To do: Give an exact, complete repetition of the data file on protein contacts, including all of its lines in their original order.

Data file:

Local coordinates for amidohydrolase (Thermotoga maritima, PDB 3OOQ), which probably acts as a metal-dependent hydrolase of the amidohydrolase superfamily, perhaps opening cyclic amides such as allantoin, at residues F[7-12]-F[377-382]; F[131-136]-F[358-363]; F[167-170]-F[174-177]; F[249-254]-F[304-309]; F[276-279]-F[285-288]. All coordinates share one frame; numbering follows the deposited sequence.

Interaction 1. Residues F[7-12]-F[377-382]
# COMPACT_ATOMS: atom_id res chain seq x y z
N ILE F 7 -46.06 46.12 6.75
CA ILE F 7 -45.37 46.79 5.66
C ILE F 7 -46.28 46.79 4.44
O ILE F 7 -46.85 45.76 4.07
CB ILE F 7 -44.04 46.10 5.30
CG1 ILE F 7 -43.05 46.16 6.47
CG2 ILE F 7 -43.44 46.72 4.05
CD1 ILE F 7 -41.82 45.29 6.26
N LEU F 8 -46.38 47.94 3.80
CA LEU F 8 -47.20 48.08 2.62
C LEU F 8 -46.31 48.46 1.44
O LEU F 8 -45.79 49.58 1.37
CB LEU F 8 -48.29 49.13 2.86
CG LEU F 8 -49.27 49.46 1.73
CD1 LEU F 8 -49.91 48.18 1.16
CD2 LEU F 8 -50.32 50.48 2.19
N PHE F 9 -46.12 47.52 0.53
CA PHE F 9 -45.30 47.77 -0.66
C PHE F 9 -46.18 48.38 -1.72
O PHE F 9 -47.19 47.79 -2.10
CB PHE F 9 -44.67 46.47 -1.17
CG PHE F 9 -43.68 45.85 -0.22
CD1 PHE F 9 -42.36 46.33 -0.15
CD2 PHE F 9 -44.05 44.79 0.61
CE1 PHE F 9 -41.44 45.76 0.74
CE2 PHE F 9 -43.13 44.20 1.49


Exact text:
Local coordinates for amidohydrolase (Thermotoga maritima, PDB 3OOQ), which probably acts as a metal-dependent hydrolase of the amidohydrolase superfamily, perhaps opening cyclic amides such as allantoin, at residues F[7-12]-F[377-382]; F[131-136]-F[358-363]; F[167-170]-F[174-177]; F[249-254]-F[304-309]; F[276-279]-F[285-288]. All coordinates share one frame; numbering follows the deposited sequence.

Interaction 1. Residues F[7-12]-F[377-382]
# COMPACT_ATOMS: atom_id res chain seq x y z
N ILE F 7 -46.06 46.12 6.75
CA ILE F 7 -45.37 46.79 5.66
C ILE F 7 -46.28 46.79 4.44
O ILE F 7 -46.85 45.76 4.07
CB ILE F 7 -44.04 46.10 5.30
CG1 ILE F 7 -43.05 46.16 6.47
CG2 ILE F 7 -43.44 46.72 4.05
CD1 ILE F 7 -41.82 45.29 6.26
N LEU F 8 -46.38 47.94 3.80
CA LEU F 8 -47.20 48.08 2.62
C LEU F 8 -46.31 48.46 1.44
O LEU F 8 -45.79 49.58 1.37
CB LEU F 8 -48.29 49.13 2.86
CG LEU F 8 -49.27 49.46 1.73
CD1 LEU F 8 -49.91 48.18 1.16
CD2 LEU F 8 -50.32 50.48 2.19
N PHE F 9 -46.12 47.52 0.53
CA PHE F 9 -45.30 47.77 -0.66
C PHE F 9 -46.18 48.38 -1.72
O PHE F 9 -47.19 47.79 -2.10
CB PHE F 9 -44.67 46.47 -1.17
CG PHE F 9 -43.68 45.85 -0.22
CD1 PHE F 9 -42.36 46.33 -0.15
CD2 PHE F 9 -44.05 44.79 0.61
CE1 PHE F 9 -41.44 45.76 0.74
CE2 PHE F 9 -43.13 44.20 1.49